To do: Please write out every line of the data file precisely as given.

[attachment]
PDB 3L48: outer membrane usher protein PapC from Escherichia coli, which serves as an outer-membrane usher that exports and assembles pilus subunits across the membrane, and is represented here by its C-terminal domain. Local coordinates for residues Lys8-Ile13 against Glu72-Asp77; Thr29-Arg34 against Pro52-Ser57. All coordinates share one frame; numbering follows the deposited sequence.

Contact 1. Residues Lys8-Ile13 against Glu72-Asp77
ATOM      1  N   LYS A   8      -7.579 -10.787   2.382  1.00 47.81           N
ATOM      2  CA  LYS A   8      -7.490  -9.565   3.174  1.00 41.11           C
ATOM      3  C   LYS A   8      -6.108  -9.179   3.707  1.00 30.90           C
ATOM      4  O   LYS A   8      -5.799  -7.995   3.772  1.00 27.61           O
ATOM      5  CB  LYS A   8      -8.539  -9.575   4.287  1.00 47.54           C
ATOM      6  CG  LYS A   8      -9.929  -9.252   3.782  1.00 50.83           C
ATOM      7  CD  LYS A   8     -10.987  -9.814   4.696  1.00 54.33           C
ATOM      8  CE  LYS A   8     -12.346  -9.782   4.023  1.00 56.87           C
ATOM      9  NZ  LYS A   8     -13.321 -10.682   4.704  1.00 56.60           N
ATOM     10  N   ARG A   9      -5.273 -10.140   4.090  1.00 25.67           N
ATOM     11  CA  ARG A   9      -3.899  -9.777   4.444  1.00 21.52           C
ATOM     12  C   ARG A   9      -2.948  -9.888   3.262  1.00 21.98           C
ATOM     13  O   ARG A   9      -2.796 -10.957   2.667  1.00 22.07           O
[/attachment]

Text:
PDB 3L48: outer membrane usher protein PapC from Escherichia coli, which serves as an outer-membrane usher that exports and assembles pilus subunits across the membrane, and is represented here by its C-terminal domain. Local coordinates for residues Lys8-Ile13 against Glu72-Asp77; Thr29-Arg34 against Pro52-Ser57. All coordinates share one frame; numbering follows the deposited sequence.

Contact 1. Residues Lys8-Ile13 against Glu72-Asp77
ATOM      1  N   LYS A   8      -7.579 -10.787   2.382  1.00 47.81           N
ATOM      2  CA  LYS A   8      -7.490  -9.565   3.174  1.00 41.11           C
ATOM      3  C   LYS A   8      -6.108  -9.179   3.707  1.00 30.90           C
ATOM      4  O   LYS A   8      -5.799  -7.995   3.772  1.00 27.61           O
ATOM      5  CB  LYS A   8      -8.539  -9.575   4.287  1.00 47.54           C
ATOM      6  CG  LYS A   8      -9.929  -9.252   3.782  1.00 50.83           C
ATOM      7  CD  LYS A   8     -10.987  -9.814   4.696  1.00 54.33           C
ATOM      8  CE  LYS A   8     -12.346  -9.782   4.023  1.00 56.87           C
ATOM      9  NZ  LYS A   8     -13.321 -10.682   4.704  1.00 56.60           N
ATOM     10  N   ARG A   9      -5.273 -10.140   4.090  1.00 25.67           N
ATOM     11  CA  ARG A   9      -3.899  -9.777   4.444  1.00 21.52           C
ATOM     12  C   ARG A   9      -2.948  -9.888   3.262  1.00 21.98           C
ATOM     13  O   ARG A   9      -2.796 -10.957   2.667  1.00 22.07           O